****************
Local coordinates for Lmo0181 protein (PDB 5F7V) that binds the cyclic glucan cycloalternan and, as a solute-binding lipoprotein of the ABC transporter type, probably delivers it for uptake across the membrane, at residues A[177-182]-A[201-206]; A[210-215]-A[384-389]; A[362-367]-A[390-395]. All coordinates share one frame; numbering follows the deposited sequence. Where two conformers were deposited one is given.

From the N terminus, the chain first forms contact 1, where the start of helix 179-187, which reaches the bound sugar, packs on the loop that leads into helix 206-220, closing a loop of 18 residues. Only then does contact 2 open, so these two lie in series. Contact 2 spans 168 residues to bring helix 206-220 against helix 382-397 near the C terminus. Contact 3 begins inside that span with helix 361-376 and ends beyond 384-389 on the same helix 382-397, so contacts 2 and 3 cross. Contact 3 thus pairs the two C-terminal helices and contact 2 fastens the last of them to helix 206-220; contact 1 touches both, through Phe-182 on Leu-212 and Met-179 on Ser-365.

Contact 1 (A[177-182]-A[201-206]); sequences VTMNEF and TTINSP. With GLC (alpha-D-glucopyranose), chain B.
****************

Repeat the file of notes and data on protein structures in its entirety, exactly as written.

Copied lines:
Local coordinates for Lmo0181 protein (PDB 5F7V) that binds the cyclic glucan cycloalternan and, as a solute-binding lipoprotein of the ABC transporter type, probably delivers it for uptake across the membrane, at residues A[177-182]-A[201-206]; A[210-215]-A[384-389]; A[362-367]-A[390-395]. All coordinates share one frame; numbering follows the deposited sequence. Where two conformers were deposited one is given.

From the N terminus, the chain first forms contact 1, where the start of helix 179-187, which reaches the bound sugar, packs on the loop that leads into helix 206-220, closing a loop of 18 residues. Only then does contact 2 open, so these two lie in series. Contact 2 spans 168 residues to bring helix 206-220 against helix 382-397 near the C terminus. Contact 3 begins inside that span with helix 361-376 and ends beyond 384-389 on the same helix 382-397, so contacts 2 and 3 cross. Contact 3 thus pairs the two C-terminal helices and contact 2 fastens the last of them to helix 206-220; contact 1 touches both, through Phe-182 on Leu-212 and Met-179 on Ser-365.

Contact 1 (A[177-182]-A[201-206]); sequences VTMNEF and TTINSP. With GLC (alpha-D-glucopyranose), chain B.